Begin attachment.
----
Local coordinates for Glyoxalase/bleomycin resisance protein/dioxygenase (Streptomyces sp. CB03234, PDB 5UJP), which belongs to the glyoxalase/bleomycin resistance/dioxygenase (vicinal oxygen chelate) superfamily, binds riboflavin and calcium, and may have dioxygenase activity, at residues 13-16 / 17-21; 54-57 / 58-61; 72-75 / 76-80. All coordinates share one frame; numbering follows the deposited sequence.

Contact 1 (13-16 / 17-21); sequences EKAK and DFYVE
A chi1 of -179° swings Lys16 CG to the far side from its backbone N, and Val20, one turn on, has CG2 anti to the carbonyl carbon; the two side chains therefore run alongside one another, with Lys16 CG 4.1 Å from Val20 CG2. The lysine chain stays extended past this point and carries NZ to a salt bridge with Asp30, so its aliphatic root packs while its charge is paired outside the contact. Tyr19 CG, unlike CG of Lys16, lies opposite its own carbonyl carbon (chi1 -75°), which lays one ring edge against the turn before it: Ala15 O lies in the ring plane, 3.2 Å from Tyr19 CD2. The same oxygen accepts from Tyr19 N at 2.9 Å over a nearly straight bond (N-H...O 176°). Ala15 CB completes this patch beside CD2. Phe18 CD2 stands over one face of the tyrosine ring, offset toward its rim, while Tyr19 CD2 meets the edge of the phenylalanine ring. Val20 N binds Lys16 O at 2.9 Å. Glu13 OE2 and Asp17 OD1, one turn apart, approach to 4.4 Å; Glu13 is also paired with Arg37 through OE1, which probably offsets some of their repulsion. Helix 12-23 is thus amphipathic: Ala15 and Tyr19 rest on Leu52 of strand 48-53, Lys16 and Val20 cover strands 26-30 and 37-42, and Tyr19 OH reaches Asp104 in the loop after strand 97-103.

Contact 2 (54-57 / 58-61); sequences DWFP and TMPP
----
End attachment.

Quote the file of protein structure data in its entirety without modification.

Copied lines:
Local coordinates for Glyoxalase/bleomycin resisance protein/dioxygenase (Streptomyces sp. CB03234, PDB 5UJP), which belongs to the glyoxalase/bleomycin resistance/dioxygenase (vicinal oxygen chelate) superfamily, binds riboflavin and calcium, and may have dioxygenase activity, at residues 13-16 / 17-21; 54-57 / 58-61; 72-75 / 76-80. All coordinates share one frame; numbering follows the deposited sequence.

Contact 1 (13-16 / 17-21); sequences EKAK and DFYVE
A chi1 of -179° swings Lys16 CG to the far side from its backbone N, and Val20, one turn on, has CG2 anti to the carbonyl carbon; the two side chains therefore run alongside one another, with Lys16 CG 4.1 Å from Val20 CG2. The lysine chain stays extended past this point and carries NZ to a salt bridge with Asp30, so its aliphatic root packs while its charge is paired outside the contact. Tyr19 CG, unlike CG of Lys16, lies opposite its own carbonyl carbon (chi1 -75°), which lays one ring edge against the turn before it: Ala15 O lies in the ring plane, 3.2 Å from Tyr19 CD2. The same oxygen accepts from Tyr19 N at 2.9 Å over a nearly straight bond (N-H...O 176°). Ala15 CB completes this patch beside CD2. Phe18 CD2 stands over one face of the tyrosine ring, offset toward its rim, while Tyr19 CD2 meets the edge of the phenylalanine ring. Val20 N binds Lys16 O at 2.9 Å. Glu13 OE2 and Asp17 OD1, one turn apart, approach to 4.4 Å; Glu13 is also paired with Arg37 through OE1, which probably offsets some of their repulsion. Helix 12-23 is thus amphipathic: Ala15 and Tyr19 rest on Leu52 of strand 48-53, Lys16 and Val20 cover strands 26-30 and 37-42, and Tyr19 OH reaches Asp104 in the loop after strand 97-103.

Contact 2 (54-57 / 58-61); sequences DWFP and TMPP